Lifestyle-mediated nitric oxide boost to prevent SARS-CoV-2 infection: A perspective.
Nitric oxide : biology and chemistry. 2021;:55-61
The severe acute respiratory syndrome coronavirus 2 (SARS-CoV-2) has spread worldwide and has seriously threatened public health by causing significant morbidity and mortality. Patients with coronavirus disease (COVID-19) with preexisting endothelial dysfunction caused by aging, diabetes, hypertension, and obesity are at high risk for life-threatening thromboembolic complications. This suggests a possibility that reduced endothelial nitric oxide (NO) production and NO bioavailability could be a common underlying pathology for the progression of COVID-19. Increasingly, evidence from experimental and clinical studies of SARS-CoV-2 infection shows that NO inhibits the pathogenesis of COVID-19, including virus entry into host cells, viral replication, host immune response, and subsequent thromboembolic complications. Restoring NO bioavailability may have the potential to be a preventive or early-treatment option for COVID-19. This review aims to provide in-depth discussion of NO bioavailability to prevent SARS-CoV-2 infection, particularly by focusing on lifestyle factors such as nitrate-rich diets, physical exercise, and nasal breathing, which could be easily performed on a daily basis to boost NO bioavailability.
Effects of antiviral drug therapy on dynamic thiol/disulphide homeostasis and nitric oxide levels in COVID-19 patients.
European journal of pharmacology. 2021;:174306
The novel coronavirus disease 2019 (COVID-19) has led to a serious global pandemic. Although an oxidative stress imbalance occurs in COVID-19 patients, the contributions of thiol/disulphide homeostasis and nitric oxide (NO) generation to the pathogenesis of COVID-19 have been poorly identified. Therefore, the aim of this study was to evaluate the effects of antiviral drug therapy on the serum dynamics of thiol/disulphide homeostasis and NO levels in COVID-19 patients. A total of 50 adult patients with COVID-19 and 43 sex-matched healthy control subjects were enrolled in this prospective study. Venous blood samples were collected immediately on admission to the hospital within 24 h after the diagnosis (pre-treatment) and at the 15th day of drug therapy (post-treatment). Serum native thiol and total thiol levels were measured, and the amounts of dynamic disulphide bonds and related ratios were calculated. The average pre-treatment total and native thiol levels were significantly lower than the post-treatment values (P < 0.001 for all). We observed no significant changes in disulphide levels or disulphide/total thiol, disulphide/native thiol, or native thiol/total thiol ratios between pre- and post-treatments. There was also a significant increase in serum NO levels in the pre-treatment values when compared to control (P < 0.001) and post-treatment measurements (P < 0.01). Our results strongly suggest that thiol/disulphide homeostasis and nitrosative stress can contribute to the pathogenesis of COVID-19. This study was the first to show that antiviral drug therapy can prevent the depletion in serum thiol levels and decrease serum NO levels in COVID-19 patients.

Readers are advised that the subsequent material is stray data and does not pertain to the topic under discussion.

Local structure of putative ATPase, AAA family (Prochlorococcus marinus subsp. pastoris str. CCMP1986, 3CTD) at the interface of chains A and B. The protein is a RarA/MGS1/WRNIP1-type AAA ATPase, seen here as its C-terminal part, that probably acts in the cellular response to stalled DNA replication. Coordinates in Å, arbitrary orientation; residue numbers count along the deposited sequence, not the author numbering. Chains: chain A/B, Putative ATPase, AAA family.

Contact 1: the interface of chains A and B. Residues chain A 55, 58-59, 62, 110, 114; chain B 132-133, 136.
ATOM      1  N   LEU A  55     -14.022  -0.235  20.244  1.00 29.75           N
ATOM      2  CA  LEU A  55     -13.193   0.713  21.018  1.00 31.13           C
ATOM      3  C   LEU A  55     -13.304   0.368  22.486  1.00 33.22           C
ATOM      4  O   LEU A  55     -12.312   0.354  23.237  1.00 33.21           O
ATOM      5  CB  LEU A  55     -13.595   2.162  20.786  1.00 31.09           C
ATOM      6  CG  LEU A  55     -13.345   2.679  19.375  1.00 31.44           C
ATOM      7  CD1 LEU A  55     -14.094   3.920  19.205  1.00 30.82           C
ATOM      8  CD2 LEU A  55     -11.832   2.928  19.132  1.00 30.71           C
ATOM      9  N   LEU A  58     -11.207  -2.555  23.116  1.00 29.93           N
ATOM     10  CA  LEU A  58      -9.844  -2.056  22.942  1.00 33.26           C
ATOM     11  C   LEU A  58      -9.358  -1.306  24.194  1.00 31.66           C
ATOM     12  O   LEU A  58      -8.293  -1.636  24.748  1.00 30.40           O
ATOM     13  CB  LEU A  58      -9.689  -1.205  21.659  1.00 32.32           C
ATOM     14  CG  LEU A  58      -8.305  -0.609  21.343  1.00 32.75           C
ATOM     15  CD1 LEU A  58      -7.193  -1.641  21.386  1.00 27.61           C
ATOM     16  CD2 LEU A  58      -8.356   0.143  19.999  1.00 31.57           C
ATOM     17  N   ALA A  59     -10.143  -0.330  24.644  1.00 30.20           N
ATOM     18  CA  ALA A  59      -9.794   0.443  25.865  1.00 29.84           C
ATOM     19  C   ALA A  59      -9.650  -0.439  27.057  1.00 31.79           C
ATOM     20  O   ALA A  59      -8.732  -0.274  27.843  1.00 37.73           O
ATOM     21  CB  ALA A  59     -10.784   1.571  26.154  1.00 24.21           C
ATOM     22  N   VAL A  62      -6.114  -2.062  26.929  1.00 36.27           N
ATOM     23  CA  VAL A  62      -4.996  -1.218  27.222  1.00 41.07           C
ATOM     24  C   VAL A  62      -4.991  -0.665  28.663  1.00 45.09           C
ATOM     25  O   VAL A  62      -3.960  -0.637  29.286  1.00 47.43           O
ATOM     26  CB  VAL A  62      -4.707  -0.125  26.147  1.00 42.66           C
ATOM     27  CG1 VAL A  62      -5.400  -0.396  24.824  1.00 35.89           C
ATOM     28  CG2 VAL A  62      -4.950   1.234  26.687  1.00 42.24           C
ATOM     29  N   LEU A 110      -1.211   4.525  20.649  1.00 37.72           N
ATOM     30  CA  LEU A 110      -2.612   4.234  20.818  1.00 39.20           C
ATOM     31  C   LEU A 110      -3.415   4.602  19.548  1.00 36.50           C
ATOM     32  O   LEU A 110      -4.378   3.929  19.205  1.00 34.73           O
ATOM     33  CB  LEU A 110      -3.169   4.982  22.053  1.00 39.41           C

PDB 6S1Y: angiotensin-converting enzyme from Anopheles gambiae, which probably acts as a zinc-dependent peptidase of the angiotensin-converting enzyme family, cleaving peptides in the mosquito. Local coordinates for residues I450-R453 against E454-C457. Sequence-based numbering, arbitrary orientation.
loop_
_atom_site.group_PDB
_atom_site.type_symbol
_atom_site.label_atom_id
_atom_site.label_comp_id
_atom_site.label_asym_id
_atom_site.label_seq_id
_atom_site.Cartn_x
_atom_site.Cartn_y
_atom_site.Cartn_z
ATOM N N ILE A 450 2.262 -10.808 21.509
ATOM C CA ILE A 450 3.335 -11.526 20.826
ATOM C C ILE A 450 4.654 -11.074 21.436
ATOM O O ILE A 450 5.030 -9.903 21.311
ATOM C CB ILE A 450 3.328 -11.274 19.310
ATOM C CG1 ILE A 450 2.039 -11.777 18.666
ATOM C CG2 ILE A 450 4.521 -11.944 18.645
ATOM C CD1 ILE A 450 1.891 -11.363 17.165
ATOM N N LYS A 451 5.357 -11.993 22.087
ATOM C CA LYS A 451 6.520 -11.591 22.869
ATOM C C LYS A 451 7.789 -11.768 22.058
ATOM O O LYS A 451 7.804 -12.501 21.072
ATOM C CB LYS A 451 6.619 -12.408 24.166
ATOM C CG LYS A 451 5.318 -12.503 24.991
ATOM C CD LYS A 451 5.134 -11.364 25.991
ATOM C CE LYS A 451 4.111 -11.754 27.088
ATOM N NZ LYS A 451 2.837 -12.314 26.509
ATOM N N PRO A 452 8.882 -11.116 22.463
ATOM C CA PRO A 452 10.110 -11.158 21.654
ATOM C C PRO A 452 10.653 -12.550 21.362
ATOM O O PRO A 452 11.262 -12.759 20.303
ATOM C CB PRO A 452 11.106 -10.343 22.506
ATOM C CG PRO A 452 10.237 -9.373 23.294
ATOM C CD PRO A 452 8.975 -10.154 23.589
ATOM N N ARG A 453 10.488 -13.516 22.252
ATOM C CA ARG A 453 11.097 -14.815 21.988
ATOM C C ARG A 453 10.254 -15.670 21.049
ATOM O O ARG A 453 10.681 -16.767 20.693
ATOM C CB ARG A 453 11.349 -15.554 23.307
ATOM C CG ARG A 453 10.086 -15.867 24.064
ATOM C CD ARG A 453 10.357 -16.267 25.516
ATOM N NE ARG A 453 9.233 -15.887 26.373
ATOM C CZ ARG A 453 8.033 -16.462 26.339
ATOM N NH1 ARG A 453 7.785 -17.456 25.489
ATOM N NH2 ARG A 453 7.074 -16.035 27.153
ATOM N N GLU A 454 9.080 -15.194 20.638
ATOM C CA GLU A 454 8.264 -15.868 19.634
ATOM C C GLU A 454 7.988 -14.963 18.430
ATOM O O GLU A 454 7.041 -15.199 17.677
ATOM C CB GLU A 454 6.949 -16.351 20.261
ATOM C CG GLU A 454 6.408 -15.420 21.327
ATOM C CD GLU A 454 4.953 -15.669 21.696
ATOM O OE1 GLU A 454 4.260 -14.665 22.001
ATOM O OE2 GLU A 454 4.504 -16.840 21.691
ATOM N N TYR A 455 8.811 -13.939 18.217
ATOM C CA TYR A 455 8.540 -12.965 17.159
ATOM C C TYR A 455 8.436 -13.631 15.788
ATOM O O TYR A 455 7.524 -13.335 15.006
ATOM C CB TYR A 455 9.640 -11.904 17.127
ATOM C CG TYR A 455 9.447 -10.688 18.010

Does eNOS derived nitric oxide protect the young from severe COVID-19 complications?
Ageing research reviews. 2020;:101201
The COVID-19 pandemic poses an imminent threat to humanity, especially to the elderly. The molecular mechanisms underpinning the age-dependent disparity for disease progression is not clear. COVID-19 is both a respiratory and a vascular disease in severe patients. The damage endothelial system provides a good explanation for the various complications seen in COVID-19 patients. These observations lead us to suspect that endothelial cells are a barrier that must be breached before progression to severe disease. Endothelial intracellular defences are largely dependent of the activation of the interferon (IFN) system. Nevertheless, low type I and III IFNs are generally observed in COVID-19 patients suggesting that other intracellular viral defence systems are also activated to protect the young. Intriguingly, Nitric oxide (NO), which is the main intracellular antiviral defence, has been shown to inhibit a wide array of viruses, including SARS-CoV-1. Additionally, the increased risk of death with diseases that have underlying endothelial dysfunction suggest that endothelial NOS-derived nitric oxide could be the main defence mechanism. NO decreases dramatically in the elderly, the hyperglycaemic and the patients with low levels of vitamin D. However, eNOS derived NO occurs at low levels, unless it is during inflammation and co-stimulated by bradykinin. Regrettably, the bradykinin-induced vasodilation also progressively declines with age, thereby decreasing anti-viral NO production as well. Intriguingly, the inverse correlation between the percentage of WT eNOS haplotype and death per 100K population could potentially explain the disparity of COVID-19 mortality between Asian and non-Asian countries. These changes with age, low bradykinin and NO, may be the fundamental reasons that intracellular innate immunity declines with age leading to more severe COVID-19 complications.